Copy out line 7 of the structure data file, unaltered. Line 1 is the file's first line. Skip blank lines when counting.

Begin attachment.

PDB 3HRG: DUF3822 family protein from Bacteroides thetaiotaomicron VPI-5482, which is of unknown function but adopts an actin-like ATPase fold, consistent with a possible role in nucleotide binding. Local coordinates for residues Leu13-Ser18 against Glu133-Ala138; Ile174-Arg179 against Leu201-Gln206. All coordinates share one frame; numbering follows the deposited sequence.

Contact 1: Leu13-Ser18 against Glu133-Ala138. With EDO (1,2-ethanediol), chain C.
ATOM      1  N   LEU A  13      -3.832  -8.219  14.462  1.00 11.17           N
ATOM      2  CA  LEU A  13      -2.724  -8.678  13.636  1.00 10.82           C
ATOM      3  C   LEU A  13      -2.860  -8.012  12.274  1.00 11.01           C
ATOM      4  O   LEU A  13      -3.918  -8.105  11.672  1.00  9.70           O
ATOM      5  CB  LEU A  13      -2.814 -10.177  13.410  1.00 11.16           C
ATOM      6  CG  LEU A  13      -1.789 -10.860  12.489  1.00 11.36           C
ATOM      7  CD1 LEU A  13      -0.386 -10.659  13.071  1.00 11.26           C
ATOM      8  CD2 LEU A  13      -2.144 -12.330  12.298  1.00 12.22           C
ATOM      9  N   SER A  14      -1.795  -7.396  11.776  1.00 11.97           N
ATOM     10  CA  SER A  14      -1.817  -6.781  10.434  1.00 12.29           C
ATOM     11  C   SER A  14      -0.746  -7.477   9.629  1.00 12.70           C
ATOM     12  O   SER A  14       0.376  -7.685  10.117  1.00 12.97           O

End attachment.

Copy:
ATOM      5  CB  LEU A  13      -2.814 -10.177  13.410  1.00 11.16           C